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Bob Gourley

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Determining Who Should Be in Charge of Cyber Security

Security has quickly transformed into a major issue for most businesses. As headlines highlight the now common incidents of security breaches, where victims as large as Target, JPMorgan Chase, and Sony have to struggle to repair the damage, many companies are prioritizing their cyber security needs, hoping to avoid becoming the next victim of a hacker’s wrath. Of course, it’s easy to say that security problems need to be addressed quickly. One of the biggest obstacles is figuring out who should spearhead the effort not just to improve security but ensure no attackers infiltrate in the future. It’s a daunting task made all the more difficult by the lack of clarity regarding the nature of cyber security for an entire organization. While statistics show that companies are more willing to spend on IT security, all of those resources will go to waste if they don’t know who should be in charge.

For obvious reasons, many organizations look at the challenges of cyber security as a problem best solved by the IT department. After all, technology is their realm, so they should have to deal with the issues that come with it. Many businesses take this mode of thinking, ensuring certain percentages of the IT budget are specifically spent on security. This certainly isn’t a bad strategy to have, at least to start with. As studies have shown, the more a company spends on IT security, the less chance they’ll be subject to a cyber attack. IT departments usually have the knowledge and expertise to prevent most security breaches, but that doesn’t necessarily mean it’s the most effective way to handle security.

In fact, to truly combat cyber attackers, organizations need to ensure their security strategies have influences outside of IT departments. Every department needs a stake in the security of a company because security threats can and do exist outside of IT. Take bring your own device (BYOD) for example. If a business has adopted a BYOD policy, every worker in the company can use their personal mobile devices for their jobs. This opens up the possibility of security weaknesses spreading across the organization regardless of which department a specific employee works in. By spreading the responsibility of cyber security to the entire company, businesses are placed in a better position to respond to threats.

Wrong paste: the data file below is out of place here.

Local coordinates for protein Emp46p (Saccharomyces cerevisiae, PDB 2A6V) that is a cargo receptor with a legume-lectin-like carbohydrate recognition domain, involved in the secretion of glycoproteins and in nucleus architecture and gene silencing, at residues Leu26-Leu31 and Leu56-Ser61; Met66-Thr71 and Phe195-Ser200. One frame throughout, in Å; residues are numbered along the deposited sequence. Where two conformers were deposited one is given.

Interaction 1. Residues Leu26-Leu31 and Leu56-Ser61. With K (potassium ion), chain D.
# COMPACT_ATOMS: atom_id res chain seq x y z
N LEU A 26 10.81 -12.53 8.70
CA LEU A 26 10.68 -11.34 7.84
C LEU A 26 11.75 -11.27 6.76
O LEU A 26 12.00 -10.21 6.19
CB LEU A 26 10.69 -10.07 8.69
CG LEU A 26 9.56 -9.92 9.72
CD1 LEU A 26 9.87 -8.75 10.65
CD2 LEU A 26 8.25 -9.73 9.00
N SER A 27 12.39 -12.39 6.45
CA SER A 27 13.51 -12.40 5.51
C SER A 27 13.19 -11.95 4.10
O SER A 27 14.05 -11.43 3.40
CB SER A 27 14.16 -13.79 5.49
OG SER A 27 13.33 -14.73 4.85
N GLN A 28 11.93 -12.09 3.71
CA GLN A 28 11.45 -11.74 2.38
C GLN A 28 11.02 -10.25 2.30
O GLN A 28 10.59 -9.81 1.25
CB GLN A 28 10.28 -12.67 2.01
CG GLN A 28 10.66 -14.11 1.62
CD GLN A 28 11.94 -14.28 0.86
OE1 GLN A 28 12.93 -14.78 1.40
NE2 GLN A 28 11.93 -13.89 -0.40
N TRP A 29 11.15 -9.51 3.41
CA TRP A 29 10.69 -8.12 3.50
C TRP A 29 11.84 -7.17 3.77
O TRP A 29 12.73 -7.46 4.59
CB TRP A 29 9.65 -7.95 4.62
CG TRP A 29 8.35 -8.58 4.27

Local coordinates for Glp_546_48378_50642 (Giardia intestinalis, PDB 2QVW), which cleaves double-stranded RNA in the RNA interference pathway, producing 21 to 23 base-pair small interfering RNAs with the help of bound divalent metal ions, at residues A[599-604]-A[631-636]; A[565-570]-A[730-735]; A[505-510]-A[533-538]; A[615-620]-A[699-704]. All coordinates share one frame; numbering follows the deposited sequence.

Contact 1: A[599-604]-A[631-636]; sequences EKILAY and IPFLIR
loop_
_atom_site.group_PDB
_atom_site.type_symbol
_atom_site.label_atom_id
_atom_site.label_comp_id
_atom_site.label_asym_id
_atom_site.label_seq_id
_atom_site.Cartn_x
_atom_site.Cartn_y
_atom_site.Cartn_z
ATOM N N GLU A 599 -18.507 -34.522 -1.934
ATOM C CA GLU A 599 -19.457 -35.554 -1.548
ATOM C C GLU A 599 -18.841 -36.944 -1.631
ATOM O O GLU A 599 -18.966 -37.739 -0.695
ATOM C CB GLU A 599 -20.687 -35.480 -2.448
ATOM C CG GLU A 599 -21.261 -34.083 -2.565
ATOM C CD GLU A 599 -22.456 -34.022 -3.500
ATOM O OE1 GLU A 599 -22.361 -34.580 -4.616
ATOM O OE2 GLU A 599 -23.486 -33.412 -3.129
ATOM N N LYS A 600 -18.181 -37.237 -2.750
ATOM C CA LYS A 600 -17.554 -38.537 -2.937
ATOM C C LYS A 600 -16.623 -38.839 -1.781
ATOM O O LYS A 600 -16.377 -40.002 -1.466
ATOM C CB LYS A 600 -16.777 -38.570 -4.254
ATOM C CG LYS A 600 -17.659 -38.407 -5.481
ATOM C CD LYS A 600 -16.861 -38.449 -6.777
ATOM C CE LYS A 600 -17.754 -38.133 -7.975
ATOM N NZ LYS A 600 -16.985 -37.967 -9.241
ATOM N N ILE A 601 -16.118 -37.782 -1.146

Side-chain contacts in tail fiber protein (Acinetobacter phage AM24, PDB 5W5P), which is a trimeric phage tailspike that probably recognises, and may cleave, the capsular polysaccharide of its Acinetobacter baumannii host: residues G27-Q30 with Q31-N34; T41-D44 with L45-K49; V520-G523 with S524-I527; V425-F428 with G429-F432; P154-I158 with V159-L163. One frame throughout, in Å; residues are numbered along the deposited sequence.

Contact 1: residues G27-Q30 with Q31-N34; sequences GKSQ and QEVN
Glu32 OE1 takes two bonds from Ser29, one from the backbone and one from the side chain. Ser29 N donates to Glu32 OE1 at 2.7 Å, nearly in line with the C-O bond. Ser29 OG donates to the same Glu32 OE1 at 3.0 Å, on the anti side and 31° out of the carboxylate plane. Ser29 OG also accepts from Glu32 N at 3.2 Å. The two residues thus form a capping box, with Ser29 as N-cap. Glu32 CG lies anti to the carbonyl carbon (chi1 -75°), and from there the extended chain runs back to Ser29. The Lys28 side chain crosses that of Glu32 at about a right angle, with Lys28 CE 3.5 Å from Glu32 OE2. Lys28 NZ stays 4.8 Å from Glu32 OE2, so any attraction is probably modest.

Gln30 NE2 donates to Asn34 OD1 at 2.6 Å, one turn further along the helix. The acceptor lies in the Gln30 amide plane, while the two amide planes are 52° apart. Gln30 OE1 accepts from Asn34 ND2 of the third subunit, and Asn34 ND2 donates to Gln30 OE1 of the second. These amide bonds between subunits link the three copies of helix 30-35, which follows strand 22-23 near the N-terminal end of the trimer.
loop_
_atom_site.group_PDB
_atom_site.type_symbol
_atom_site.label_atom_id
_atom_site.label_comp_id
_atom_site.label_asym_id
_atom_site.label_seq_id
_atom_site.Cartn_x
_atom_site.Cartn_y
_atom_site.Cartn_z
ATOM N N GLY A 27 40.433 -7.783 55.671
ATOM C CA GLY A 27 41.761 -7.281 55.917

This dispersal of responsibility still doesn’t answer who should be in charge, though. Most issues as serious as security need one person to lead the effort. For many companies, that person is the Chief Information Security Officer (CISO), and while the CISO usually comes from the IT department, some businesses are changing the functions of the position. The general idea is to turn the CISO into more of an independent role, one that can maneuver between departments and prescribe different solutions that will increase security and prevent future breaches. CISOs normally have a seat on the company board, which also helps them to have the ear of the CEO, who needs to be on board for any significant changes. Some smaller businesses may choose to use consultants in place of the CISO. This third party, or “virtual CISO”, can fulfill certain responsibilities, though they are not a permanent fixture of the organization.

Each of these solutions does come with downsides. Placing the responsibility on IT departments usually leads to too much of reliance on security technology and big data tools (like Apache Spark) to solve problems when they are not needed. Putting a CISO in charge may place too much focus on information security specifically and not other security problems. In either case, a company’s priorities should be placed on making the entirety of the organization responsible. That means spreading security spending around. Of particular note is the need for employees to be aware of the security threats they introduce through their actions. Through awareness training programs, each employee can become responsible for security in his or her own way.

In a sense, no single person should be solely in charge of cyber security. From an organizational standpoint, having one person lead the way makes sense, but employees represent a critical element that may introduce security risks in the workplace. If each employee takes responsibility for cyber security, businesses will be much better off. That also includes the CEO, who needs to take the threat seriously. In other words, companies should not leave the responsibility only to the IT personnel. Everyone has a part to play in making sure they don’t become victims of security breaches.

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Bob Gourley writes on enterprise IT. He is a founder of Crucial Point and publisher of CTOvision.com